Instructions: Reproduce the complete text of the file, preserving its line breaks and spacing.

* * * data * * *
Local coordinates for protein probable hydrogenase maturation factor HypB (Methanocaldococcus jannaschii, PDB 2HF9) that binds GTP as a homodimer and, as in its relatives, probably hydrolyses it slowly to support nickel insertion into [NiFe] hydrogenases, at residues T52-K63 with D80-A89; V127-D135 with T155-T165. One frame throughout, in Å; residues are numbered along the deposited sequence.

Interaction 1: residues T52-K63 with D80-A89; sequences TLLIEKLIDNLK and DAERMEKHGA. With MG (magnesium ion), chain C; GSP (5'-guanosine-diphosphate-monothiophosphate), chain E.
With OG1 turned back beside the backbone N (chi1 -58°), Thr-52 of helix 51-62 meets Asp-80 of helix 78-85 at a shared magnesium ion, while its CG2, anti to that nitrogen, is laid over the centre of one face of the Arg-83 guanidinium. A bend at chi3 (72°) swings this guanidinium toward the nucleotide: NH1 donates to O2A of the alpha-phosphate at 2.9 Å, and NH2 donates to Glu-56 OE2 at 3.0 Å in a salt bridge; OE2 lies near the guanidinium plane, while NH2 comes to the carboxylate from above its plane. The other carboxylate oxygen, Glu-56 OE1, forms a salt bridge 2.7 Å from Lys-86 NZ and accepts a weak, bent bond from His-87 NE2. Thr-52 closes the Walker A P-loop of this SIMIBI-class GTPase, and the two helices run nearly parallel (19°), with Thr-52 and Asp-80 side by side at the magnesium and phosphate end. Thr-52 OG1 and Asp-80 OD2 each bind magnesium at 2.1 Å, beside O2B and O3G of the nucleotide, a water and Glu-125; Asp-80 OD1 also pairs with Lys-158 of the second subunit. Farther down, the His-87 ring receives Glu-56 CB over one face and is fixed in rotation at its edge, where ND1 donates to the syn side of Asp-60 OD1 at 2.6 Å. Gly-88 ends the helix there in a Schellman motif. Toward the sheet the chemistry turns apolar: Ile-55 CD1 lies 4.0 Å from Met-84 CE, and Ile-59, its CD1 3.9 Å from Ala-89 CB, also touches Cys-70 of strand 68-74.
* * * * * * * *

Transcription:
Local coordinates for protein probable hydrogenase maturation factor HypB (Methanocaldococcus jannaschii, PDB 2HF9) that binds GTP as a homodimer and, as in its relatives, probably hydrolyses it slowly to support nickel insertion into [NiFe] hydrogenases, at residues T52-K63 with D80-A89; V127-D135 with T155-T165. One frame throughout, in Å; residues are numbered along the deposited sequence.

Interaction 1: residues T52-K63 with D80-A89; sequences TLLIEKLIDNLK and DAERMEKHGA. With MG (magnesium ion), chain C; GSP (5'-guanosine-diphosphate-monothiophosphate), chain E.
With OG1 turned back beside the backbone N (chi1 -58°), Thr-52 of helix 51-62 meets Asp-80 of helix 78-85 at a shared magnesium ion, while its CG2, anti to that nitrogen, is laid over the centre of one face of the Arg-83 guanidinium. A bend at chi3 (72°) swings this guanidinium toward the nucleotide: NH1 donates to O2A of the alpha-phosphate at 2.9 Å, and NH2 donates to Glu-56 OE2 at 3.0 Å in a salt bridge; OE2 lies near the guanidinium plane, while NH2 comes to the carboxylate from above its plane. The other carboxylate oxygen, Glu-56 OE1, forms a salt bridge 2.7 Å from Lys-86 NZ and accepts a weak, bent bond from His-87 NE2. Thr-52 closes the Walker A P-loop of this SIMIBI-class GTPase, and the two helices run nearly parallel (19°), with Thr-52 and Asp-80 side by side at the magnesium and phosphate end. Thr-52 OG1 and Asp-80 OD2 each bind magnesium at 2.1 Å, beside O2B and O3G of the nucleotide, a water and Glu-125; Asp-80 OD1 also pairs with Lys-158 of the second subunit. Farther down, the His-87 ring receives Glu-56 CB over one face and is fixed in rotation at its edge, where ND1 donates to the syn side of Asp-60 OD1 at 2.6 Å. Gly-88 ends the helix there in a Schellman motif. Toward the sheet the chemistry turns apolar: Ile-55 CD1 lies 4.0 Å from Met-84 CE, and Ile-59, its CD1 3.9 Å from Ala-89 CB, also touches Cys-70 of strand 68-74.